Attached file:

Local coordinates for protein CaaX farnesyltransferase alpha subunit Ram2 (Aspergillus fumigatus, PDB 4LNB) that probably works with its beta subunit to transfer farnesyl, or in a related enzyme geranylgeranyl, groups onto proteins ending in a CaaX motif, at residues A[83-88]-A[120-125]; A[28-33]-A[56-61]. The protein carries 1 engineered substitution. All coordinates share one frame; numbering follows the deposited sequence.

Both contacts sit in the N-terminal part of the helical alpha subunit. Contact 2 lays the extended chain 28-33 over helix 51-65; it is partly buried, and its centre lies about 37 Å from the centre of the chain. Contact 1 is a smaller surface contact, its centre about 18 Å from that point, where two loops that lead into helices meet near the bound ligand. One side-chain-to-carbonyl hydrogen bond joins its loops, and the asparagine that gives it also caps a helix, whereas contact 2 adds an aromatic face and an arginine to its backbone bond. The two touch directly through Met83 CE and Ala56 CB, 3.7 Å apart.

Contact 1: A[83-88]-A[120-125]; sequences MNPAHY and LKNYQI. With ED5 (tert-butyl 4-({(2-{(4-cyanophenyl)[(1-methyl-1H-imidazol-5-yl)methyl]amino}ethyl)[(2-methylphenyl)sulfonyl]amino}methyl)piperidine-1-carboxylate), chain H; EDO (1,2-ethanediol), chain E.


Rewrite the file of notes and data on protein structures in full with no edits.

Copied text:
Local coordinates for protein CaaX farnesyltransferase alpha subunit Ram2 (Aspergillus fumigatus, PDB 4LNB) that probably works with its beta subunit to transfer farnesyl, or in a related enzyme geranylgeranyl, groups onto proteins ending in a CaaX motif, at residues A[83-88]-A[120-125]; A[28-33]-A[56-61]. The protein carries 1 engineered substitution. All coordinates share one frame; numbering follows the deposited sequence.

Both contacts sit in the N-terminal part of the helical alpha subunit. Contact 2 lays the extended chain 28-33 over helix 51-65; it is partly buried, and its centre lies about 37 Å from the centre of the chain. Contact 1 is a smaller surface contact, its centre about 18 Å from that point, where two loops that lead into helices meet near the bound ligand. One side-chain-to-carbonyl hydrogen bond joins its loops, and the asparagine that gives it also caps a helix, whereas contact 2 adds an aromatic face and an arginine to its backbone bond. The two touch directly through Met83 CE and Ala56 CB, 3.7 Å apart.

Contact 1: A[83-88]-A[120-125]; sequences MNPAHY and LKNYQI. With ED5 (tert-butyl 4-({(2-{(4-cyanophenyl)[(1-methyl-1H-imidazol-5-yl)methyl]amino}ethyl)[(2-methylphenyl)sulfonyl]amino}methyl)piperidine-1-carboxylate), chain H; EDO (1,2-ethanediol), chain E.